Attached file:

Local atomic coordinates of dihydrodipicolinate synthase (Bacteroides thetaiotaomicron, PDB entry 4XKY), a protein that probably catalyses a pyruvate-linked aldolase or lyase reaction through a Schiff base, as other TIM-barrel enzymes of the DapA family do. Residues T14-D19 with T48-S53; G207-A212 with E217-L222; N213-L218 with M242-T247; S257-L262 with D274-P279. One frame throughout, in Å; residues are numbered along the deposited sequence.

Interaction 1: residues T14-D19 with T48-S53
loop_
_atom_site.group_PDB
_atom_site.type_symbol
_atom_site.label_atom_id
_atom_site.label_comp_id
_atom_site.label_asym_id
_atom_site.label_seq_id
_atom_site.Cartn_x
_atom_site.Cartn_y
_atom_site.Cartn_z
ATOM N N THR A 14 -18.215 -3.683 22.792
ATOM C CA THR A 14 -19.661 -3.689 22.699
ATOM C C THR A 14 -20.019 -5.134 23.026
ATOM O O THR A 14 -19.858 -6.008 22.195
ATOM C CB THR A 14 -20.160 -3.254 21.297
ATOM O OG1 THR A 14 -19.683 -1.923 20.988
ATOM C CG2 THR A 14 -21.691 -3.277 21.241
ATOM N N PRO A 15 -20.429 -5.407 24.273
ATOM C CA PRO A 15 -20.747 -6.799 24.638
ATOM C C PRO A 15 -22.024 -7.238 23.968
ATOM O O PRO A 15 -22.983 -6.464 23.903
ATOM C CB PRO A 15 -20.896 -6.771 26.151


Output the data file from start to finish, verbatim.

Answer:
Local atomic coordinates of dihydrodipicolinate synthase (Bacteroides thetaiotaomicron, PDB entry 4XKY), a protein that probably catalyses a pyruvate-linked aldolase or lyase reaction through a Schiff base, as other TIM-barrel enzymes of the DapA family do. Residues T14-D19 with T48-S53; G207-A212 with E217-L222; N213-L218 with M242-T247; S257-L262 with D274-P279. One frame throughout, in Å; residues are numbered along the deposited sequence.

Interaction 1: residues T14-D19 with T48-S53
loop_
_atom_site.group_PDB
_atom_site.type_symbol
_atom_site.label_atom_id
_atom_site.label_comp_id
_atom_site.label_asym_id
_atom_site.label_seq_id
_atom_site.Cartn_x
_atom_site.Cartn_y
_atom_site.Cartn_z
ATOM N N THR A 14 -18.215 -3.683 22.792
ATOM C CA THR A 14 -19.661 -3.689 22.699
ATOM C C THR A 14 -20.019 -5.134 23.026
ATOM O O THR A 14 -19.858 -6.008 22.195
ATOM C CB THR A 14 -20.160 -3.254 21.297
ATOM O OG1 THR A 14 -19.683 -1.923 20.988
ATOM C CG2 THR A 14 -21.691 -3.277 21.241
ATOM N N PRO A 15 -20.429 -5.407 24.273
ATOM C CA PRO A 15 -20.747 -6.799 24.638
ATOM C C PRO A 15 -22.024 -7.238 23.968
ATOM O O PRO A 15 -22.983 -6.464 23.903
ATOM C CB PRO A 15 -20.896 -6.771 26.151